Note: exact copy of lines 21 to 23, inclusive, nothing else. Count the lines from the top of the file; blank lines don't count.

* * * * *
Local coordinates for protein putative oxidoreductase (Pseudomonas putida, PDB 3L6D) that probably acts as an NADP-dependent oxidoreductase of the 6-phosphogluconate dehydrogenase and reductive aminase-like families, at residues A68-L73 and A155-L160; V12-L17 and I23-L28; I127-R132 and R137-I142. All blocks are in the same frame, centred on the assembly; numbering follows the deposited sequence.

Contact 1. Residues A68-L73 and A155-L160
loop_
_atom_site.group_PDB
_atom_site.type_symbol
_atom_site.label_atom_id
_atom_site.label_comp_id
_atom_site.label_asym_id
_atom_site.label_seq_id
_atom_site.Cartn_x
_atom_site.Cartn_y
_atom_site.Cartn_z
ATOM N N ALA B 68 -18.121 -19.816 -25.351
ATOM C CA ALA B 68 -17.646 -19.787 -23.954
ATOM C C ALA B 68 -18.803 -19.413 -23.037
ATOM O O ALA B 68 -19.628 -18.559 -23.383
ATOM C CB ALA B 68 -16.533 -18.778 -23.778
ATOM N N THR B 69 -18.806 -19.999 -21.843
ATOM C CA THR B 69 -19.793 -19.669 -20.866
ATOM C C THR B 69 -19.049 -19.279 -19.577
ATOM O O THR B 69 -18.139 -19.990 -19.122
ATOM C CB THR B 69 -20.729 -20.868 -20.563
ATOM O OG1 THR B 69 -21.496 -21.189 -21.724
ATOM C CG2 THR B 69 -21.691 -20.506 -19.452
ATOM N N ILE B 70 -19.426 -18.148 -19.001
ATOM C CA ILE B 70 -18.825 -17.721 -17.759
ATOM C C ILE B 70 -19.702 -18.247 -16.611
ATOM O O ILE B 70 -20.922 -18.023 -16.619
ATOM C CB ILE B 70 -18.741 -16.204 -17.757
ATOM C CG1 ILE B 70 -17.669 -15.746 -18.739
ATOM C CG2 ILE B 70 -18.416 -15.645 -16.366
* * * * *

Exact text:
ATOM O O THR B 69 -18.139 -19.990 -19.122
ATOM C CB THR B 69 -20.729 -20.868 -20.563
ATOM O OG1 THR B 69 -21.496 -21.189 -21.724